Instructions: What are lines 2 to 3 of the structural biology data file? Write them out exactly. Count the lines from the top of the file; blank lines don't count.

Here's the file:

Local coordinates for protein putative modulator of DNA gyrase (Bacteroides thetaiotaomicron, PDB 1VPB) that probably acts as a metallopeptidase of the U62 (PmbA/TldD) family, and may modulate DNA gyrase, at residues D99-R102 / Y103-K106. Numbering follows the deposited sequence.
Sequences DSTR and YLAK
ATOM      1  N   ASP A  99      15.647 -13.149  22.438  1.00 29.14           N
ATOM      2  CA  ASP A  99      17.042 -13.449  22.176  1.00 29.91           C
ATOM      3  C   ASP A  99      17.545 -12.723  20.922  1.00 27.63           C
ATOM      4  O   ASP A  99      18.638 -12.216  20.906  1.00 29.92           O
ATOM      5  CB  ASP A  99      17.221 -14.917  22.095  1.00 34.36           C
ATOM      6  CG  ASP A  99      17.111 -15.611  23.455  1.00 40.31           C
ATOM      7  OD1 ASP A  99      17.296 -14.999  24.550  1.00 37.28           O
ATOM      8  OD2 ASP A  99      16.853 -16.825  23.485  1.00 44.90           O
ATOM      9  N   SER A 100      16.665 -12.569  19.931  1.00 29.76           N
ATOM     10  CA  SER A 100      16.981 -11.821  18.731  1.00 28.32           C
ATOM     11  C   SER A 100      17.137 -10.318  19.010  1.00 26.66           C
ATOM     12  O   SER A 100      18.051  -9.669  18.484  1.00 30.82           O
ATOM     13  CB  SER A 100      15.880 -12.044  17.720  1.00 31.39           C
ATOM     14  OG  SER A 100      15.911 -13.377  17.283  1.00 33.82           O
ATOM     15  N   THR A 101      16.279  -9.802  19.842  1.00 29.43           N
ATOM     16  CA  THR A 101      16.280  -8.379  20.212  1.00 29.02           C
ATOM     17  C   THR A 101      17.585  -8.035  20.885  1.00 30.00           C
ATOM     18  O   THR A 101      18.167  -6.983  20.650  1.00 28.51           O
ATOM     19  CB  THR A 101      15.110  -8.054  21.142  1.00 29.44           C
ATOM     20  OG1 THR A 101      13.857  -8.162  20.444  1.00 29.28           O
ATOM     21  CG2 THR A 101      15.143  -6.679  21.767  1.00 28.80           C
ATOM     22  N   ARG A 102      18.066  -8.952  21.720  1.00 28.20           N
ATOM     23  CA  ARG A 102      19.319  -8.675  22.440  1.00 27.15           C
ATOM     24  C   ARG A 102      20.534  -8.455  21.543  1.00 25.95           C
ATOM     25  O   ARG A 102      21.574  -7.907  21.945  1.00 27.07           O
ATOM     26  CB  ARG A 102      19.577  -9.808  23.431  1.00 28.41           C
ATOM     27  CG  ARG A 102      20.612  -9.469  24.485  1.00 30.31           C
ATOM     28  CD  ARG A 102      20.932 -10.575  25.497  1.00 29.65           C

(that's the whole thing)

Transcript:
Sequences DSTR and YLAK
ATOM      1  N   ASP A  99      15.647 -13.149  22.438  1.00 29.14           N